I promise to try to love the things about you that are just in your nature, such as the telltale hair monster left behind everywhere you’ve been.
I promise to make a fuss over you when you’re sick, to love you and support you and take your side when you’ve had a bad day.  I promise to listen to you tell me about your bad day and to refrain from giving you unsolicited solutions.
I promise that I will do my best to learn how we are as one, and to take into account how my mood and actions affect you.
I promise to try to recover quickly from disagreements.  I promise to do my best to stay on the high road.  And I promise to forgive and forget mistakes said and done in the heat of the moment.
I promise to be stubbornly filled with determined, creative solutions to the most gridlocked, vexing situations we encounter.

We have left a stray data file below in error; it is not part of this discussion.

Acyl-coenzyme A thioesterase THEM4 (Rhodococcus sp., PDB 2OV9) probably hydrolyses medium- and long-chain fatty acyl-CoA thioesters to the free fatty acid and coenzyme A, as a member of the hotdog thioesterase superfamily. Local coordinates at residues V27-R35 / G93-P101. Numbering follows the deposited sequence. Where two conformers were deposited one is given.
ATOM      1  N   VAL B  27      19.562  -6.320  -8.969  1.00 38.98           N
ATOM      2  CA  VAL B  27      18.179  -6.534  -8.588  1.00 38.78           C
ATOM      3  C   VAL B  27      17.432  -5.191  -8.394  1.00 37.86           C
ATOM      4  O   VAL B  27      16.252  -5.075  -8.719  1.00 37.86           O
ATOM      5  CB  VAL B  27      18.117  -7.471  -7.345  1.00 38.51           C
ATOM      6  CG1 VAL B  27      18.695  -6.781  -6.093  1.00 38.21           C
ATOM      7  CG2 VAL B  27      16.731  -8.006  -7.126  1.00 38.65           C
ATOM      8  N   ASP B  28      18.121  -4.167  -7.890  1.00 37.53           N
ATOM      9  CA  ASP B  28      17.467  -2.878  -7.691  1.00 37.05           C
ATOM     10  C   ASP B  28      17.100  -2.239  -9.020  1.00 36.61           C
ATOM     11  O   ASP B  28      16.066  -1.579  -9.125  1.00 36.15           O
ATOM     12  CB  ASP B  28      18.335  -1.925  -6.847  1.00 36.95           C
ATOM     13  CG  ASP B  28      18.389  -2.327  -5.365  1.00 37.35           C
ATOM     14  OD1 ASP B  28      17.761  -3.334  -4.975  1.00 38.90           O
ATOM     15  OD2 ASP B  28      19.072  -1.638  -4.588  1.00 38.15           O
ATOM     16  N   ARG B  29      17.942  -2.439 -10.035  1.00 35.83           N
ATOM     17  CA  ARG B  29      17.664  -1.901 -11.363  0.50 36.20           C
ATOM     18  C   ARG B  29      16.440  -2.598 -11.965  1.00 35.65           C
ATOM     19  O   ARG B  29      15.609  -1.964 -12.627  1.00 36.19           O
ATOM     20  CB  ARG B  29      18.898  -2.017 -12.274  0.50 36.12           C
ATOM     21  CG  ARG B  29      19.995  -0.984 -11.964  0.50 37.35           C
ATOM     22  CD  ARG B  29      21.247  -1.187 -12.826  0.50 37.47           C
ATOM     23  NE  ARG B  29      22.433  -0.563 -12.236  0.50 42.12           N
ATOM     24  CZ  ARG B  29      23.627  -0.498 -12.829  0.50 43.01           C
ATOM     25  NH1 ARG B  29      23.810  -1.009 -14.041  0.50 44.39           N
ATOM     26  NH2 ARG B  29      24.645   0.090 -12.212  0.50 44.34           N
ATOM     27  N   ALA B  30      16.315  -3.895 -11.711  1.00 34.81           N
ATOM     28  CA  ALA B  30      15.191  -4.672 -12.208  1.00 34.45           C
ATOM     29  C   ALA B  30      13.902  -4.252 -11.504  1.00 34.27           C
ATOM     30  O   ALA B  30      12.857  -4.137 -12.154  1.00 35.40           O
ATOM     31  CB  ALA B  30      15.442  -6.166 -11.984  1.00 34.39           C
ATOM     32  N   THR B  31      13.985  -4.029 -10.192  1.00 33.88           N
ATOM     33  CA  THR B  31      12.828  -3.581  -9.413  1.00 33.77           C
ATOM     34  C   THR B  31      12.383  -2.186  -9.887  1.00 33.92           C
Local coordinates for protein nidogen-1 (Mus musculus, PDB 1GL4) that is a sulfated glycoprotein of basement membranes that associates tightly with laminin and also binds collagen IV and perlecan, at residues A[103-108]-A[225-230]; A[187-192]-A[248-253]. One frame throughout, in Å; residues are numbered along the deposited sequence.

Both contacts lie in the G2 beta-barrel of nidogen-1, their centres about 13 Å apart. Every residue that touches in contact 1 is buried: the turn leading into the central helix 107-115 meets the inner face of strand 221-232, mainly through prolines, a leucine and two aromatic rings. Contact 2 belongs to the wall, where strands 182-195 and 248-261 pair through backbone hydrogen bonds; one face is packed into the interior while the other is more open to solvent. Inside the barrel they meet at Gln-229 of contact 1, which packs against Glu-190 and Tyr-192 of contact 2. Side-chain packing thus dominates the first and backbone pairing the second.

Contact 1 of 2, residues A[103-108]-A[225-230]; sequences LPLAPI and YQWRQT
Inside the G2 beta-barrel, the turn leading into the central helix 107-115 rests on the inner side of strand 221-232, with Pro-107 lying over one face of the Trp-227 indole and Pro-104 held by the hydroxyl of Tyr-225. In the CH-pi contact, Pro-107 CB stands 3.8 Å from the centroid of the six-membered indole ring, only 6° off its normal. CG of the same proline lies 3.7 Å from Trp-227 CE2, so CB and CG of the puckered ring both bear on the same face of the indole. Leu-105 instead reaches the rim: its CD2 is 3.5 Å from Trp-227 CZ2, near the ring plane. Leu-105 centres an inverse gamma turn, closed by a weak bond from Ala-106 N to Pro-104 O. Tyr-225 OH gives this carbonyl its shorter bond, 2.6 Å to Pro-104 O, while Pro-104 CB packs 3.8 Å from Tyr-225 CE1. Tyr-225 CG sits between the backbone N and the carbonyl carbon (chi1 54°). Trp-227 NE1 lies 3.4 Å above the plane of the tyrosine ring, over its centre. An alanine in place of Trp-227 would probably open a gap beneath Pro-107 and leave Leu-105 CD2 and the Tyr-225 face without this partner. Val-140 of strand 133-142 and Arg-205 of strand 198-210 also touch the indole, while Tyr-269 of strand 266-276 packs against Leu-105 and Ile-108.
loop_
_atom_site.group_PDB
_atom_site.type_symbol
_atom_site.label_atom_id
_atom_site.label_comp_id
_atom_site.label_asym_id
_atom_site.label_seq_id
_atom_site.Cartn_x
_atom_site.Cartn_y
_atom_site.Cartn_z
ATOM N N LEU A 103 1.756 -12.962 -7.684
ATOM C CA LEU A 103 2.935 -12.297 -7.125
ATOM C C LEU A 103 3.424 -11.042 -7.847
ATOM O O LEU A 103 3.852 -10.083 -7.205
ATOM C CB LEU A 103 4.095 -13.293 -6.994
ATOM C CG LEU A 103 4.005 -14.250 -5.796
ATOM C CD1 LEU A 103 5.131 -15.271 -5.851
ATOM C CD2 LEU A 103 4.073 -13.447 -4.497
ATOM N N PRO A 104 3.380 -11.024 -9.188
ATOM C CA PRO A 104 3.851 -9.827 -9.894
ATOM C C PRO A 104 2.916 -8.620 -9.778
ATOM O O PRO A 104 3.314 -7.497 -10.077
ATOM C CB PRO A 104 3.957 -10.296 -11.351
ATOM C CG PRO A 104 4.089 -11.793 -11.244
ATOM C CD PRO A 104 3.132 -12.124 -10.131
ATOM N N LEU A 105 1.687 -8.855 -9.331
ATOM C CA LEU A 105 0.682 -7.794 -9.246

Big decisions are rare. I promise to treasure them as important milestones in our journey by making their process the best possible one. I promise you that your decisions are our decisions and to engage openly, honestly, and frankly early and continuously in the decision-making process. I promise to trust your engagement is just as open, honest, and forthcoming.
I promise you that I will help you and support you to achieve your dreams.  And I promise that, with your support, I will pursue my mine as well.  I promise never to stop taking new risks and adventures with you.
I promise you physical, emotional, and mental fidelity.  I promise that you will always be my baby that I adore completely with my mind, body, and soul, and I promise to trust that you adore me as well.